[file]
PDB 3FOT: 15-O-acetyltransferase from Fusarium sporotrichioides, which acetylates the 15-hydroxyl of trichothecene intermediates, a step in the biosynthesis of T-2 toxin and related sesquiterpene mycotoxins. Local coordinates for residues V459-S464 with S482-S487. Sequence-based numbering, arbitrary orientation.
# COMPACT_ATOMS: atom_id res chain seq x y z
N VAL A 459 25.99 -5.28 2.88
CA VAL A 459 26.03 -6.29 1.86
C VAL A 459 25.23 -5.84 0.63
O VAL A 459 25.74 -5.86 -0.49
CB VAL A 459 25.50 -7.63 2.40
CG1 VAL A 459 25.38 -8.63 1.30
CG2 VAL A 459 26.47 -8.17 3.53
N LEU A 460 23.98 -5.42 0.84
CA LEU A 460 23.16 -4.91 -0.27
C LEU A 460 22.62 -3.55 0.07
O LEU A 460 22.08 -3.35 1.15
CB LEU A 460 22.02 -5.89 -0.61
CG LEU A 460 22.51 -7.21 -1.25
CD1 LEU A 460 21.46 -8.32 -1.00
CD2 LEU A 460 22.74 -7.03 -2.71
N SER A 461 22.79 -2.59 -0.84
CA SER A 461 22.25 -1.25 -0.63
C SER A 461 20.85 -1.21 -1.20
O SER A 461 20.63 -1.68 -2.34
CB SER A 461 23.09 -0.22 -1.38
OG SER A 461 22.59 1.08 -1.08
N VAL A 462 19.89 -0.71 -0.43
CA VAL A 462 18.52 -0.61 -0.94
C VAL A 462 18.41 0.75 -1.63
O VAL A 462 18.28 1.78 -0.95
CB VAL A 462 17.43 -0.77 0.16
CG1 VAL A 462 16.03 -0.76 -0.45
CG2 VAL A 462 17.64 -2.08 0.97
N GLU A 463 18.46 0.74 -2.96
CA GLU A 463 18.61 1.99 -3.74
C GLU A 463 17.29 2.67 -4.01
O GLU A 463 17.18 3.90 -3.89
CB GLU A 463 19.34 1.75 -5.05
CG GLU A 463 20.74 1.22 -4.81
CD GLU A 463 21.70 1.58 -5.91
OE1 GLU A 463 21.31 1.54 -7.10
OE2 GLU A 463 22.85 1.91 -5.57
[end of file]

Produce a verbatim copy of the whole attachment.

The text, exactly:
PDB 3FOT: 15-O-acetyltransferase from Fusarium sporotrichioides, which acetylates the 15-hydroxyl of trichothecene intermediates, a step in the biosynthesis of T-2 toxin and related sesquiterpene mycotoxins. Local coordinates for residues V459-S464 with S482-S487. Sequence-based numbering, arbitrary orientation.
# COMPACT_ATOMS: atom_id res chain seq x y z
N VAL A 459 25.99 -5.28 2.88
CA VAL A 459 26.03 -6.29 1.86
C VAL A 459 25.23 -5.84 0.63
O VAL A 459 25.74 -5.86 -0.49
CB VAL A 459 25.50 -7.63 2.40
CG1 VAL A 459 25.38 -8.63 1.30
CG2 VAL A 459 26.47 -8.17 3.53
N LEU A 460 23.98 -5.42 0.84
CA LEU A 460 23.16 -4.91 -0.27
C LEU A 460 22.62 -3.55 0.07
O LEU A 460 22.08 -3.35 1.15
CB LEU A 460 22.02 -5.89 -0.61
CG LEU A 460 22.51 -7.21 -1.25
CD1 LEU A 460 21.46 -8.32 -1.00
CD2 LEU A 460 22.74 -7.03 -2.71
N SER A 461 22.79 -2.59 -0.84
CA SER A 461 22.25 -1.25 -0.63
C SER A 461 20.85 -1.21 -1.20
O SER A 461 20.63 -1.68 -2.34
CB SER A 461 23.09 -0.22 -1.38
OG SER A 461 22.59 1.08 -1.08
N VAL A 462 19.89 -0.71 -0.43
CA VAL A 462 18.52 -0.61 -0.94
C VAL A 462 18.41 0.75 -1.63
O VAL A 462 18.28 1.78 -0.95
CB VAL A 462 17.43 -0.77 0.16
CG1 VAL A 462 16.03 -0.76 -0.45
CG2 VAL A 462 17.64 -2.08 0.97
N GLU A 463 18.46 0.74 -2.96
CA GLU A 463 18.61 1.99 -3.74
C GLU A 463 17.29 2.67 -4.01
O GLU A 463 17.18 3.90 -3.89
CB GLU A 463 19.34 1.75 -5.05
CG GLU A 463 20.74 1.22 -4.81
CD GLU A 463 21.70 1.58 -5.91
OE1 GLU A 463 21.31 1.54 -7.10
OE2 GLU A 463 22.85 1.91 -5.57